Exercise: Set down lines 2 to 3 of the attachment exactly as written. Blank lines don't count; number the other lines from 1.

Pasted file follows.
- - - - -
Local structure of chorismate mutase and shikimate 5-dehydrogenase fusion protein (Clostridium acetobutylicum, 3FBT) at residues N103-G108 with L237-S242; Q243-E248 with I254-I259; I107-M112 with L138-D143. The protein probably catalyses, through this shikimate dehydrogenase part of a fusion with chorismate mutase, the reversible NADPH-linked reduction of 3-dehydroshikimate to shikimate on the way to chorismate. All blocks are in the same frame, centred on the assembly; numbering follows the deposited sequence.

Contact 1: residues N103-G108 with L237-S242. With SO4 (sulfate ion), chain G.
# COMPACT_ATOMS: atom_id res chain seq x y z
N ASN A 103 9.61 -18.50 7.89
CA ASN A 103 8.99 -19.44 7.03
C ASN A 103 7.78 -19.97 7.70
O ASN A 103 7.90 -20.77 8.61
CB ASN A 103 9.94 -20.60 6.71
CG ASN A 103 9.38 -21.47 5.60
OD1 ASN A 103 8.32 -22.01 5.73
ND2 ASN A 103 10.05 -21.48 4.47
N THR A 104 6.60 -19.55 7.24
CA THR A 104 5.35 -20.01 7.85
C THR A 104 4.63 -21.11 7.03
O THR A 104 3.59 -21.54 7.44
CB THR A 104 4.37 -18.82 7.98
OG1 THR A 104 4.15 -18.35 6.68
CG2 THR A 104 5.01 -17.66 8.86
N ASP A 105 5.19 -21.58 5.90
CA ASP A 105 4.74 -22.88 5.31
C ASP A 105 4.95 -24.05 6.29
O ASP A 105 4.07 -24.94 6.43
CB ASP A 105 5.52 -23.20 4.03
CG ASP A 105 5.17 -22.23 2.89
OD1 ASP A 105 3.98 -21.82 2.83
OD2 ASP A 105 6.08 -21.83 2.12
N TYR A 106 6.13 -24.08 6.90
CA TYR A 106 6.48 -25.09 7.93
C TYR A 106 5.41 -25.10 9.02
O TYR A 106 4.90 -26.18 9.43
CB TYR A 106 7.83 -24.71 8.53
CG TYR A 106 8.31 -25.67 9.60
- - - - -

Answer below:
Contact 1: residues N103-G108 with L237-S242. With SO4 (sulfate ion), chain G.
# COMPACT_ATOMS: atom_id res chain seq x y z